I’ve recently finished delivering two public lectures on Galaxies at this year’s Inverness Science Festival.
The theme of my talks was ‘Island Universes’, telling the tale of when and how we discovered our Milky Way isn’t the only galaxy, and how the teeming multitudes of spiral nebulae, hitherto believed to be collapsing dust clouds, were in fact individual galaxies.
The talk started with some observational astronomy, before discussing the great debate of 1920 between Harlow Shapley and Heber Curtis. The main unresolved issue here was the distance to the spiral nebulae, particularly Andromeda, which was unknown. This lead us into pulsating stars and the work of Henrietta Swan Leavitt, who systematically analysed and determined the period luminosity law for cepheid variable stars.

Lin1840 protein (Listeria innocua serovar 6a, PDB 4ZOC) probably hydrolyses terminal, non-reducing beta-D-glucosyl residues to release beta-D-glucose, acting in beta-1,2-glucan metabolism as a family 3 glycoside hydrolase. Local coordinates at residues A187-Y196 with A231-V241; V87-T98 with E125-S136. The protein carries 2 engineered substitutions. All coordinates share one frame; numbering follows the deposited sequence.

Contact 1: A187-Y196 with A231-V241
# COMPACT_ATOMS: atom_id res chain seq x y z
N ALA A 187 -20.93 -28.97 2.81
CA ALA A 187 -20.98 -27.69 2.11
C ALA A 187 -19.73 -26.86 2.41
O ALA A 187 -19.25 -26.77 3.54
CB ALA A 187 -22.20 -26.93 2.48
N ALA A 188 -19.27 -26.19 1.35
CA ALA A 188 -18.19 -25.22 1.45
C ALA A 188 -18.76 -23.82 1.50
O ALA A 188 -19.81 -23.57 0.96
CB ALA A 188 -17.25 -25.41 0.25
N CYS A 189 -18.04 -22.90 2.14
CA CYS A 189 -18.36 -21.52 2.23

Finally we discussed Edwin Hubble and the ramifications of his observations on the red shift of distance galaxies, and how this has informed our current understanding of the history and future dynamics of the universe.
I’ll let some choice slides do the talking from here on.
Q&As are always lively after astronomy and space talks, and the younger audience members always surprise me with their amazing knowledge and frank curiosity. Some choice sample from the two evenings below. Answers on a postcard please .
1. Is the singularity at the end of a black hole the size of the Planck length?
2. If a giant hole suddenly appeared in the Earth how many Pluto’s could you fit inside it?